My Faults My Own

One's ponens is another's tollens.

Notes from the IOP's UC Debate

Okay, here we go again. As before, I'm paraphrasing throughout, trying to capture substance but not style.

Gene Corbin

This meeting makes me think about the importance of good leadership in our country and on this campus. Let's thank Dhruv and Ava for their leadership, and for all the candidates bravely putting themselves out there in this election.

Ground Rules

Time limits announced per-question. Keep it civil, and try to generate good ideas.


Opening Statements

Shaiba / Danny

We're here to open Harvard. That means opening social space, opening dialogue on mental health and sexual assault, and putting students in those discussions, and making the first-year experience feel like a home.

We'll hit the ground running, because for the past year, we've been working on this issues. We've lobbied the administration and planned parties. We've been crafting a bystander intervention program.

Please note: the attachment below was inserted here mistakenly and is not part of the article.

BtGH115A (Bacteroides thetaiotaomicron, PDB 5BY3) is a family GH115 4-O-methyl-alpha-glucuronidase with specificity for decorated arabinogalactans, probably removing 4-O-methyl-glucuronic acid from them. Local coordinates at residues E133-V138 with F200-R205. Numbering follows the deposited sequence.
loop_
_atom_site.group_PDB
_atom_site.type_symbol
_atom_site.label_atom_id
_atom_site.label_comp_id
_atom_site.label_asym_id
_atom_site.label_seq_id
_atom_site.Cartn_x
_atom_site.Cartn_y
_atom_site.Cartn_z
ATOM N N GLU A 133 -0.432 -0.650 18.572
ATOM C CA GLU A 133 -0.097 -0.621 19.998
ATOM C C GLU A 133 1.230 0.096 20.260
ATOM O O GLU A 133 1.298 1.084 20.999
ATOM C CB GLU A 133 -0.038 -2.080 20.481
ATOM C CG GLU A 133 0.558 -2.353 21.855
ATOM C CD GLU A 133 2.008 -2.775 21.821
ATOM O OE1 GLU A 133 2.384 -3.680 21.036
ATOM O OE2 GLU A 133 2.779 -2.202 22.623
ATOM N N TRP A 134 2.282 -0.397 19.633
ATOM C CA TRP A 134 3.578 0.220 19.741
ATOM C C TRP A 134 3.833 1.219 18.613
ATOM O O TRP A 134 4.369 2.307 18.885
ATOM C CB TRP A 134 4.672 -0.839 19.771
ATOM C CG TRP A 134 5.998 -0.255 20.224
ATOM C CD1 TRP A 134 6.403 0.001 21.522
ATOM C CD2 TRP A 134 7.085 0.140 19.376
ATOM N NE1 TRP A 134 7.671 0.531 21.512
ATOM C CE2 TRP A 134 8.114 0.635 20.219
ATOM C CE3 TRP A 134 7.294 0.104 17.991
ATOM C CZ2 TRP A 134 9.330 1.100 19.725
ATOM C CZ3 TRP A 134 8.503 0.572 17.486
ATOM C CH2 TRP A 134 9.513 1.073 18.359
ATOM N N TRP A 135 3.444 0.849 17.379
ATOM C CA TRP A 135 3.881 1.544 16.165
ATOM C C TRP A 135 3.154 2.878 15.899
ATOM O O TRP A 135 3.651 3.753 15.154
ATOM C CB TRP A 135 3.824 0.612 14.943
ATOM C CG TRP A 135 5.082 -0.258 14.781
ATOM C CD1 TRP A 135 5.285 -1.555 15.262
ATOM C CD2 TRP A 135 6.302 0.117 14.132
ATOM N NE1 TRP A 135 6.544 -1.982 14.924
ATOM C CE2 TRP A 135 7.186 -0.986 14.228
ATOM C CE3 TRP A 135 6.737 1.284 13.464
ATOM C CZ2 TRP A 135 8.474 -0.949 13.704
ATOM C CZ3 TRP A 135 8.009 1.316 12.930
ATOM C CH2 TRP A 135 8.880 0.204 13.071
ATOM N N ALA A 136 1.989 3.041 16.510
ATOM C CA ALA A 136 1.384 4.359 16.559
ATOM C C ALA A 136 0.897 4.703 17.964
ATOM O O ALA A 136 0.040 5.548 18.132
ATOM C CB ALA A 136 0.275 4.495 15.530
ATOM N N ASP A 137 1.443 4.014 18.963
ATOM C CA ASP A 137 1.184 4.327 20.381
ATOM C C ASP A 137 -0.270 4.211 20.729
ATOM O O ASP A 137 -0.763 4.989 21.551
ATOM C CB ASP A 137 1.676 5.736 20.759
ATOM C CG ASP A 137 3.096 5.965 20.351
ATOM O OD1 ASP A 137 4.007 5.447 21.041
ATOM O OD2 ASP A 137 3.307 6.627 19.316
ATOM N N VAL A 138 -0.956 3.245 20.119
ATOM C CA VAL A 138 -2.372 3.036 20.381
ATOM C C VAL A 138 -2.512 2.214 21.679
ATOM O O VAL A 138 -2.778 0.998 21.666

All of these issues are intertwined because students feel like they don't belong on this campus. You don't belong when you have nothing to do on a Friday, when you need to go to MHS for mental health services, or if 20% of the women in your class have been sexually assaulted

Will / Will

For a very long time, three issues have plagued our campus: mental health, sexual assault, and social spaces. But now they've come to a head. It's only now that we're trying to discuss them, and we need to make sure that our efforts don't disappear, people don't forget that they exist, and that they don't forget that they have solutions.

We are two people who have done a lot of good on the UC, and elsewhere on the campus. We're not trying to be the UC president and vice president -- we're trying to be the president and vice president of the student body.

I'm on Drew Faust's sexual assault task force, and I've advocated for student representation from day one. And I'm representing Harvard on an intercollegiate panel discussing mental health, the largest event of its type in the country.